This year is ending the way it began for taxpayers without any sign of relief from the repeated burden of bailing out the banks during the financial crises and continued pressure to modify the Dodd-Frank Act in ways that favor bankers and lessen protections for taxpayers.
A year of continued concessions to the financial industry included: delaying a Dodd-Frank mandate that financial firms sell off bundled debt, known as collateralized loan obligations; exempting some private equity firms from registering with the Securities and Exchange Commission; and loosening regulations on derivatives. The recent requirement that banks increase their capital ratio to 16% or 18% in the next few years still leaves the taxpayer responsible for the remaining 80% of the losses.
During the financial crisis and its aftermath, the Federal Deposit Insurance Corporation (FDIC) sold nearly 500 failed banks in the United States.
These hurried sales of institutions seized by the agency reverberated throughout local and regional economies and had serious consequences nationally. The FDIC lost US$90 billion in the deals, and at the height of the crisis in 2009, the agency’s deposit insurance fund was $21 billion underwater.
I have been exploring this extraordinary episode in US banking history with two other researchers, Gregor Matvos and Amit Seru, both of the University of Chicago. We wanted to find out what happened to banks when they were sold, who bought them and why, and what the implications might be for public policy. To do this, we compiled information on all FDIC bank sales from 2007 to 2013 and analyzed the data using probability models and other methods.
More broadly, our study focused on understanding the nature and efficiency of allocation outcomes when failed assets are sold. These findings have direct implications for the design of the bank resolution process – how to deal with the death of a financial firm – an issue that is confronting policymakers and researchers both in the US and the EU.
In this study, we tried to understand the costs associated with failed bank sales in the US. We hope that these facts will help policymakers to weigh the costs of selling banks against the costs of supporting them outright during future financial crises. Understanding these trade-offs should help policymakers reduce the taxpayer costs associated with reorganizing a banking system in distress.
During the economic crisis, we saw an interesting pattern of activity among commercial banks. As prices of securities dramatically dropped, banks purchased the securities, looking to make profits when the prices later increased. This had an effect on lending, as banks used their capital to buy securities rather than make loans. This despite the banks taking billions at the time from the Federal Reserve in liquidity support.
Now, regulators around the world are debating whether banks should be allowed to trade in securities. In the U.S. we have the Volcker rule, which prevents banks from proprietary trading. In Europe, they have the Liikanen Report. But an important question in these discussions is what are the benefits and costs to not having banks trade securities?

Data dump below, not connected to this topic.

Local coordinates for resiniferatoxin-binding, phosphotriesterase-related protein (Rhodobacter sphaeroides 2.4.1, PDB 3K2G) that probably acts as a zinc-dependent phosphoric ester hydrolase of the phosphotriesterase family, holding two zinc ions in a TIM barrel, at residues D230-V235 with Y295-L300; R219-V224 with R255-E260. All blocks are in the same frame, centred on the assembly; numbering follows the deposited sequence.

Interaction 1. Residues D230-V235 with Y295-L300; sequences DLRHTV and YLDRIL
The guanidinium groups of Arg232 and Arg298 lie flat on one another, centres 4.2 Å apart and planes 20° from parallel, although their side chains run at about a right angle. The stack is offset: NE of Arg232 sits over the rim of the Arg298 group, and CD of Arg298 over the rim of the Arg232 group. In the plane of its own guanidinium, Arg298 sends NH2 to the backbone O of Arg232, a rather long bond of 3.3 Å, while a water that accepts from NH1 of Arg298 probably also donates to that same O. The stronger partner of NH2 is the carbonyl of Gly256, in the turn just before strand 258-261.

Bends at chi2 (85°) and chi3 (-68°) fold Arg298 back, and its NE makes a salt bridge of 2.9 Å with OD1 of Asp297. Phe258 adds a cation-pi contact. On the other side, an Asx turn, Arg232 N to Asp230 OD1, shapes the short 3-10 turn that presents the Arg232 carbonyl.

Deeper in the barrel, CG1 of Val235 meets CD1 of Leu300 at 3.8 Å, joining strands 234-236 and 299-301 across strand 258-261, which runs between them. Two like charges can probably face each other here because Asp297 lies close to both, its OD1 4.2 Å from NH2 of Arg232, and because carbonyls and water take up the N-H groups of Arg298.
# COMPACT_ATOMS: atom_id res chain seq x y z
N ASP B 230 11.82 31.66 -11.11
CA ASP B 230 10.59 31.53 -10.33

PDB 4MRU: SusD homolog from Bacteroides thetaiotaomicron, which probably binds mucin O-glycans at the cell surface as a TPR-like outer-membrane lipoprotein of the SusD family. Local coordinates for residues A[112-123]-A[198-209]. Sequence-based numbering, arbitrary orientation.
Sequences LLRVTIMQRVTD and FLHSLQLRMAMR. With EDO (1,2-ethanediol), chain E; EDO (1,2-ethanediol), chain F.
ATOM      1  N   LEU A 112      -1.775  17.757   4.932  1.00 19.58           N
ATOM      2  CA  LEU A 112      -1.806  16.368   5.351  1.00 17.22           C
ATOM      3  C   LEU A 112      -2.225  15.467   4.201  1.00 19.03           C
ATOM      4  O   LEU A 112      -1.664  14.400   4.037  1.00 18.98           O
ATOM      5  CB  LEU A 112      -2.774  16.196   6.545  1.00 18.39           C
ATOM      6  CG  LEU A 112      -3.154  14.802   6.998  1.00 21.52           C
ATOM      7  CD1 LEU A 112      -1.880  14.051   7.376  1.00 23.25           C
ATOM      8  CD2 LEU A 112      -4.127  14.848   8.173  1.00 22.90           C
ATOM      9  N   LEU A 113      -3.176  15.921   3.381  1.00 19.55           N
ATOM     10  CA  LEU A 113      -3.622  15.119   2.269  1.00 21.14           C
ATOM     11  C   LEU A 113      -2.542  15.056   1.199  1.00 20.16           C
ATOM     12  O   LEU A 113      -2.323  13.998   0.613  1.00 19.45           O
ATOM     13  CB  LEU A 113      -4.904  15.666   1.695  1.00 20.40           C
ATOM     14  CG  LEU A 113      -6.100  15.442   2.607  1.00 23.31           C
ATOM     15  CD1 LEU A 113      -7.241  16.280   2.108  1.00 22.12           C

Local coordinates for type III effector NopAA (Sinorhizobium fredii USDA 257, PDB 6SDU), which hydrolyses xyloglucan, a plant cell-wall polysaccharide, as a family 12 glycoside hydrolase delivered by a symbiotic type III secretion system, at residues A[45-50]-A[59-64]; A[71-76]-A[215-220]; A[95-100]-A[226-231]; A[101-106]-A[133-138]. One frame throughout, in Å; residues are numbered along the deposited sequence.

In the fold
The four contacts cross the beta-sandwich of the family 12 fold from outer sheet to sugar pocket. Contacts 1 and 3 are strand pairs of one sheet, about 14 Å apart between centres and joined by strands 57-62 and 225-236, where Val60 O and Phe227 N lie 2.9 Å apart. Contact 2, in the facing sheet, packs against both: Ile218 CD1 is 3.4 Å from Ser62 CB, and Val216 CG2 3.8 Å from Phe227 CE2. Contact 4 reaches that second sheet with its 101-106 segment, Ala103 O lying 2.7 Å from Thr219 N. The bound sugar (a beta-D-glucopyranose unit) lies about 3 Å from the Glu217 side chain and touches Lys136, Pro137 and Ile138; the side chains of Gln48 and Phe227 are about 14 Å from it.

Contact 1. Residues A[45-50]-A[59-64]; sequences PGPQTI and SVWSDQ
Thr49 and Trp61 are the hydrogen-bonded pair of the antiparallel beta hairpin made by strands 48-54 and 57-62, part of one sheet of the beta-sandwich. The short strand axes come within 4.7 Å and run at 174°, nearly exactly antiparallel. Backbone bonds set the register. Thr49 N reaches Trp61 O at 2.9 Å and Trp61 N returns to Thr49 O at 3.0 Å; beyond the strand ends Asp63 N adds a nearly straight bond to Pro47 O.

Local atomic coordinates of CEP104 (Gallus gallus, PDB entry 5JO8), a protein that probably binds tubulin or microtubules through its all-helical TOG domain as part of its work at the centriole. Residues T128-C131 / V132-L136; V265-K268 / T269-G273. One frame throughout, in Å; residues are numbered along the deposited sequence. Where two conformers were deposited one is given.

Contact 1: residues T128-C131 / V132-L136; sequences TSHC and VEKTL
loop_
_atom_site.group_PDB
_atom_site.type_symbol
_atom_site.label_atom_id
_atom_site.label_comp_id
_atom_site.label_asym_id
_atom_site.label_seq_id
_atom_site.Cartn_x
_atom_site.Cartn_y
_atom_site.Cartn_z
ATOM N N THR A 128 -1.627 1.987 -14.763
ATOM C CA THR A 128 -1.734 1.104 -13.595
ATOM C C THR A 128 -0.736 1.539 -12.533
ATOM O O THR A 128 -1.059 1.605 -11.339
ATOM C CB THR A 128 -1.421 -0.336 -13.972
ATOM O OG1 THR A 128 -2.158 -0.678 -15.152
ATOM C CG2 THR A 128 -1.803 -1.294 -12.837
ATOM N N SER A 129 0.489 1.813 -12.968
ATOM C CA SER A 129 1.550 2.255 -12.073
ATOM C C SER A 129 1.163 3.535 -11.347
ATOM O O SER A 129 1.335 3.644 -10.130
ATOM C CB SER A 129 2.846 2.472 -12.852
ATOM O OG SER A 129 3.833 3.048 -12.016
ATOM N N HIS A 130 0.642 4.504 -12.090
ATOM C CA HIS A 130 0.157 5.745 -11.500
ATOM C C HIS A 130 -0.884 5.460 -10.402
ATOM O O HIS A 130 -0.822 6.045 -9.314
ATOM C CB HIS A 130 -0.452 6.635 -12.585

Answering that question has been difficult due to a lack of comprehensive micro data at the security level on banks’ trading activities. However, in a recent study, my colleagues and I were given access to a unique, proprietary dataset from the Bundesbank (the German central bank) that provides information on security-level holdings for all banks in Germany at a quarterly frequency for the period between 2005 and 2012.
So we were able to analyze whether, during a financial crisis, banks with higher trading expertise increase their investments in securities, especially in securities that had a larger price drop, to profit from the trading opportunities. Further, we examined how this impacts lending.
With regard to financial reform, the outcome of the November election seems straightforward. At the presidential level, the too-big-to-fail banks bet heavily on Mitt Romney and lost; President Obama received relatively few contributions from the financial sector, in contrast to 2008. In Senate races, Elizabeth Warren of Massachusetts and Sherrod Brown of Ohio demonstrated that it was possible to win not just without Wall Street money but against Wall Street money. Read More »
When a bank considers a loan, it looks at the borrower’s income, assets, credit history, and plans for the money. On microloan websites, lenders have one other way to evaluate a borrower’s creditworthiness. They can observe the behavior of other lenders.
With a colleague, Peng Liu of Cornell University, I have been studying Prosper.com, the largest of the microlending sites. On Prosper, lending is transparent. Borrowers make requests in public postings and typically rely on multiple lenders. Prosper assigns credit ratings to borrowers, and friends of borrowers can post endorsements. Once the process is under way, lenders can see how other lenders respond to the listing.
We analyzed over 2 ½ years of Prosper data to determine the dynamics of lender behavior. We thought we might see what is known as “irrational herding,” or mimicking. If irrational herding is at work, then a listing that received a strong initial response would attract more and more lenders. As we sifted through the data, we found no evidence this was happening.